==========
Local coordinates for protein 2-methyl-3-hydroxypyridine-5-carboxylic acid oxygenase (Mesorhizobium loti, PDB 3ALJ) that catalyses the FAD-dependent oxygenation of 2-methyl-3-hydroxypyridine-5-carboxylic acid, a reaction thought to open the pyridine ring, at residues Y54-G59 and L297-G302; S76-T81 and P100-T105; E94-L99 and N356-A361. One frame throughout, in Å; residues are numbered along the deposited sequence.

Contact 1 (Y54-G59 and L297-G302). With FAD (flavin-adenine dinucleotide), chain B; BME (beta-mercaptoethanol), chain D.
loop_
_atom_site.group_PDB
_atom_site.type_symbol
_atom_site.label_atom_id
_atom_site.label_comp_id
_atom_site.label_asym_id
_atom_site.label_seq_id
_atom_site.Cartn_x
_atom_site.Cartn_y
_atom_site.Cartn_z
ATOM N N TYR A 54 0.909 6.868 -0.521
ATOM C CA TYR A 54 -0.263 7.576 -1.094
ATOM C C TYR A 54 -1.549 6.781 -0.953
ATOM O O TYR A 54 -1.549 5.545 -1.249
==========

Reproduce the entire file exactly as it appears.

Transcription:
Local coordinates for protein 2-methyl-3-hydroxypyridine-5-carboxylic acid oxygenase (Mesorhizobium loti, PDB 3ALJ) that catalyses the FAD-dependent oxygenation of 2-methyl-3-hydroxypyridine-5-carboxylic acid, a reaction thought to open the pyridine ring, at residues Y54-G59 and L297-G302; S76-T81 and P100-T105; E94-L99 and N356-A361. One frame throughout, in Å; residues are numbered along the deposited sequence.

Contact 1 (Y54-G59 and L297-G302). With FAD (flavin-adenine dinucleotide), chain B; BME (beta-mercaptoethanol), chain D.
loop_
_atom_site.group_PDB
_atom_site.type_symbol
_atom_site.label_atom_id
_atom_site.label_comp_id
_atom_site.label_asym_id
_atom_site.label_seq_id
_atom_site.Cartn_x
_atom_site.Cartn_y
_atom_site.Cartn_z
ATOM N N TYR A 54 0.909 6.868 -0.521
ATOM C CA TYR A 54 -0.263 7.576 -1.094
ATOM C C TYR A 54 -1.549 6.781 -0.953
ATOM O O TYR A 54 -1.549 5.545 -1.249